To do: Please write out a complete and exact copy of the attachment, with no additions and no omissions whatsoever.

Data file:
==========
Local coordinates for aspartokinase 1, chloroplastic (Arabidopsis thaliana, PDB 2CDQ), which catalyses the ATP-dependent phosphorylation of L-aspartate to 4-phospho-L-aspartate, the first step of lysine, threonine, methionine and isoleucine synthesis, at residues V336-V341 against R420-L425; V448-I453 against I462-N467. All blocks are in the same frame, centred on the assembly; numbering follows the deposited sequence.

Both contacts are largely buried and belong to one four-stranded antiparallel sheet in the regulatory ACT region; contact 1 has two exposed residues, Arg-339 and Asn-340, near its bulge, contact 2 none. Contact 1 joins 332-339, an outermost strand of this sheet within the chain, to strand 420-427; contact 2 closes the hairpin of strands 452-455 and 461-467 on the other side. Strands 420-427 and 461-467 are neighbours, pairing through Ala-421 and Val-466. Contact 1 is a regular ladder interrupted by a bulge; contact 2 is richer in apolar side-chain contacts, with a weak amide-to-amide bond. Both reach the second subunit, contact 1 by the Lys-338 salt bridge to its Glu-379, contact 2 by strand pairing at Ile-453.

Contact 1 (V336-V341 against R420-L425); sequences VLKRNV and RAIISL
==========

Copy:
Local coordinates for aspartokinase 1, chloroplastic (Arabidopsis thaliana, PDB 2CDQ), which catalyses the ATP-dependent phosphorylation of L-aspartate to 4-phospho-L-aspartate, the first step of lysine, threonine, methionine and isoleucine synthesis, at residues V336-V341 against R420-L425; V448-I453 against I462-N467. All blocks are in the same frame, centred on the assembly; numbering follows the deposited sequence.

Both contacts are largely buried and belong to one four-stranded antiparallel sheet in the regulatory ACT region; contact 1 has two exposed residues, Arg-339 and Asn-340, near its bulge, contact 2 none. Contact 1 joins 332-339, an outermost strand of this sheet within the chain, to strand 420-427; contact 2 closes the hairpin of strands 452-455 and 461-467 on the other side. Strands 420-427 and 461-467 are neighbours, pairing through Ala-421 and Val-466. Contact 1 is a regular ladder interrupted by a bulge; contact 2 is richer in apolar side-chain contacts, with a weak amide-to-amide bond. Both reach the second subunit, contact 1 by the Lys-338 salt bridge to its Glu-379, contact 2 by strand pairing at Ile-453.

Contact 1 (V336-V341 against R420-L425); sequences VLKRNV and RAIISL